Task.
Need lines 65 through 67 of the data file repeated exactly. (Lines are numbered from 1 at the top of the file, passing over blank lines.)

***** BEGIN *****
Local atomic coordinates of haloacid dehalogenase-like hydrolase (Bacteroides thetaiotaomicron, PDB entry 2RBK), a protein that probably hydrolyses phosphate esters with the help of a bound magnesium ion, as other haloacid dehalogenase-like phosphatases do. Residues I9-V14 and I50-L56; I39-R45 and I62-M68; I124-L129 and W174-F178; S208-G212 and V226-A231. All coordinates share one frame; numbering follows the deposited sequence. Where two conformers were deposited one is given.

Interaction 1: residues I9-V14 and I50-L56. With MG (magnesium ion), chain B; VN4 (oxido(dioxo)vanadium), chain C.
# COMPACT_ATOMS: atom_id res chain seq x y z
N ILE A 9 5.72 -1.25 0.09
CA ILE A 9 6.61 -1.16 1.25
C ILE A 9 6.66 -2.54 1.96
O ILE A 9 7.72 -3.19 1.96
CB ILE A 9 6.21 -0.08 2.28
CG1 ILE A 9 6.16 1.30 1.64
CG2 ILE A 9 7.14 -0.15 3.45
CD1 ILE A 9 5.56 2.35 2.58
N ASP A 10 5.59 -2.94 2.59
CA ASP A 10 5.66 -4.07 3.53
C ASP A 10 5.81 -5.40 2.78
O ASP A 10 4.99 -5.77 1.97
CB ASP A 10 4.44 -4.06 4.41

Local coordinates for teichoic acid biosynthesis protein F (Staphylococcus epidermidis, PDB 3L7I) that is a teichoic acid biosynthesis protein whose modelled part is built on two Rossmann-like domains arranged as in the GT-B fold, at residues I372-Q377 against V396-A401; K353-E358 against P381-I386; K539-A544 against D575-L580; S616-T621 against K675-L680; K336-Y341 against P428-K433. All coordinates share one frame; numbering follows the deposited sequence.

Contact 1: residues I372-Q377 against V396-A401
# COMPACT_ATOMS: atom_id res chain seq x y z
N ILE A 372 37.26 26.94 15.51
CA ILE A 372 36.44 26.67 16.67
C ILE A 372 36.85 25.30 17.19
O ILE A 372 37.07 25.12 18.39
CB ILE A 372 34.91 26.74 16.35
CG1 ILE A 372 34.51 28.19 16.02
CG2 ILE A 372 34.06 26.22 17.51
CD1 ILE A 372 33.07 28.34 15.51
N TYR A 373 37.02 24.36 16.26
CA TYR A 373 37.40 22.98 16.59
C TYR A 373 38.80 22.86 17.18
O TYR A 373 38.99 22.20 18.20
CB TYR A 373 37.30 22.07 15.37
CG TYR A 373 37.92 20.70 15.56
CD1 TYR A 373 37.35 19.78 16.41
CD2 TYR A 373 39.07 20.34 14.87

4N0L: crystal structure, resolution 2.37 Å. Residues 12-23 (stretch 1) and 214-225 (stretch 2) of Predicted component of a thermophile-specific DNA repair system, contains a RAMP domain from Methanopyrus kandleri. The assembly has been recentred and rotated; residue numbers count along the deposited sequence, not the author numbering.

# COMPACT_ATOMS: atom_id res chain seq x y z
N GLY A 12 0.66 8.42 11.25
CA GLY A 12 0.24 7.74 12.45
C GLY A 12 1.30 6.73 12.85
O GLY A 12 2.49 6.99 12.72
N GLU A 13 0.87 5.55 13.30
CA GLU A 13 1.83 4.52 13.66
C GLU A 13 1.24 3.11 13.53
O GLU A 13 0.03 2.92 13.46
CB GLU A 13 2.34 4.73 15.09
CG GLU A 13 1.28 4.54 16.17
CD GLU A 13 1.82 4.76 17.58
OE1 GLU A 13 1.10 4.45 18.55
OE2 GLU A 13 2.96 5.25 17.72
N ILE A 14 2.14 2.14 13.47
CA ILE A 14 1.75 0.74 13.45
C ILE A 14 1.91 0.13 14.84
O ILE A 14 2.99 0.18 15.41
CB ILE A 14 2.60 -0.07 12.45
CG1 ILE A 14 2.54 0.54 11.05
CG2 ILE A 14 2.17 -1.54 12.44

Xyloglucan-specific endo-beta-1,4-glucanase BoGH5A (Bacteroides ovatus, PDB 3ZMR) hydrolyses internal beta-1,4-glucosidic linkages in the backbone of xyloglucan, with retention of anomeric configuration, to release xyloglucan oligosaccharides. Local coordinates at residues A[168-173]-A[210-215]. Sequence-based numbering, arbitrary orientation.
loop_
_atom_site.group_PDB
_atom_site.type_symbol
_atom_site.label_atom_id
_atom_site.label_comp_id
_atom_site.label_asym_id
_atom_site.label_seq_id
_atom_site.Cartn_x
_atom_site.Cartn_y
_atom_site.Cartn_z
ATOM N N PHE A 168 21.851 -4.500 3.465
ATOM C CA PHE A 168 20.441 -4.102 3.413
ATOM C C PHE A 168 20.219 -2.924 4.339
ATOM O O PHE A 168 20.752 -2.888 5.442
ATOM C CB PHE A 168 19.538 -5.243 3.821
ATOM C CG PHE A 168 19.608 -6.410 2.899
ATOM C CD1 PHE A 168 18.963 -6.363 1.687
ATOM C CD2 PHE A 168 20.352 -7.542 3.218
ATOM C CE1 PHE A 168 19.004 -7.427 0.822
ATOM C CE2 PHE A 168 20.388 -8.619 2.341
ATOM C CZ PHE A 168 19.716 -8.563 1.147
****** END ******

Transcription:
_atom_site.label_seq_id
_atom_site.Cartn_x
_atom_site.Cartn_y